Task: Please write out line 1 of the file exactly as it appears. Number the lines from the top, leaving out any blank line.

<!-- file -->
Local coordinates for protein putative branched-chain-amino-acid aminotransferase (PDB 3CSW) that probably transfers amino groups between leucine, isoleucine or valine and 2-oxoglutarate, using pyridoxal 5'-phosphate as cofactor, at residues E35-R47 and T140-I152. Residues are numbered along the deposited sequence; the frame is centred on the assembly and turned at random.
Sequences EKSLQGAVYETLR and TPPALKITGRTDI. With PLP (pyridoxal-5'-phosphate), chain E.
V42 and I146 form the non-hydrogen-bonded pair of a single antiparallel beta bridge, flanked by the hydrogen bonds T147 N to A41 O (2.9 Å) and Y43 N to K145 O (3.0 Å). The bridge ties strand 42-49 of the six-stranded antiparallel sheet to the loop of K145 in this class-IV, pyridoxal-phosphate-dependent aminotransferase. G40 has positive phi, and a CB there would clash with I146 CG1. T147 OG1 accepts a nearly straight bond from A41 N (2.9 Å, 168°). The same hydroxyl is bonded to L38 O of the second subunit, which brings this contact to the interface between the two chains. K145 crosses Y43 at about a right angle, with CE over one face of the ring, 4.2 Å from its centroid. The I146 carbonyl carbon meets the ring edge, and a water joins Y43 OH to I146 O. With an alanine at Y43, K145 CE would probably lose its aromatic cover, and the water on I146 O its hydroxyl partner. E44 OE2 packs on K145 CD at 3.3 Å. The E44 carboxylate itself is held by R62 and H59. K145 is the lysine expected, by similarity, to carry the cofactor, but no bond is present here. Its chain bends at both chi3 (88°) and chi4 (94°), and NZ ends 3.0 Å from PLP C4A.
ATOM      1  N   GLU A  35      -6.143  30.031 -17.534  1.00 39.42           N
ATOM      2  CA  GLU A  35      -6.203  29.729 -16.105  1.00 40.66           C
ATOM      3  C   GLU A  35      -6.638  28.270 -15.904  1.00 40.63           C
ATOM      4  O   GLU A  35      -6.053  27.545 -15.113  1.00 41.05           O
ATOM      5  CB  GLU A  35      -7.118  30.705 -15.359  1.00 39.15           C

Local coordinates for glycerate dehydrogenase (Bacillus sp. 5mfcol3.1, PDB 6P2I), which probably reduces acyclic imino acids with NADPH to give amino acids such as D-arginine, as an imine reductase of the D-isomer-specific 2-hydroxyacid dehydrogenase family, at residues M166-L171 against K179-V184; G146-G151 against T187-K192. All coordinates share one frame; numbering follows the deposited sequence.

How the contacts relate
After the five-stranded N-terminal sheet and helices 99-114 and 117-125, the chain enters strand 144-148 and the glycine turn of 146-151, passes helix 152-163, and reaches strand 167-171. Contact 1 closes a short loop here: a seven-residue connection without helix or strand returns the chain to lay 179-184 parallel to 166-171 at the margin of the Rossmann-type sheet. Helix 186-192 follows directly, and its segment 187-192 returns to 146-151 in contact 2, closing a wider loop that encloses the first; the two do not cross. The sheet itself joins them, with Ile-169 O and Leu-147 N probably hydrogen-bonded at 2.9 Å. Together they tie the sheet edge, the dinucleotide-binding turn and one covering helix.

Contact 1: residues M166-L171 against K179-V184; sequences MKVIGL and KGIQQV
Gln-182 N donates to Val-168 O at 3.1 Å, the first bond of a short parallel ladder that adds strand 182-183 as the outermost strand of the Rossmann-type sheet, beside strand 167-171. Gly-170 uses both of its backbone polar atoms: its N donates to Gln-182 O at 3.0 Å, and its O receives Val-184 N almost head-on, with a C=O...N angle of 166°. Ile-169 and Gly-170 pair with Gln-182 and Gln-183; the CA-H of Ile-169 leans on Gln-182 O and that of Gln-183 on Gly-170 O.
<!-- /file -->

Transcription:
Local coordinates for protein putative branched-chain-amino-acid aminotransferase (PDB 3CSW) that probably transfers amino groups between leucine, isoleucine or valine and 2-oxoglutarate, using pyridoxal 5'-phosphate as cofactor, at residues E35-R47 and T140-I152. Residues are numbered along the deposited sequence; the frame is centred on the assembly and turned at random.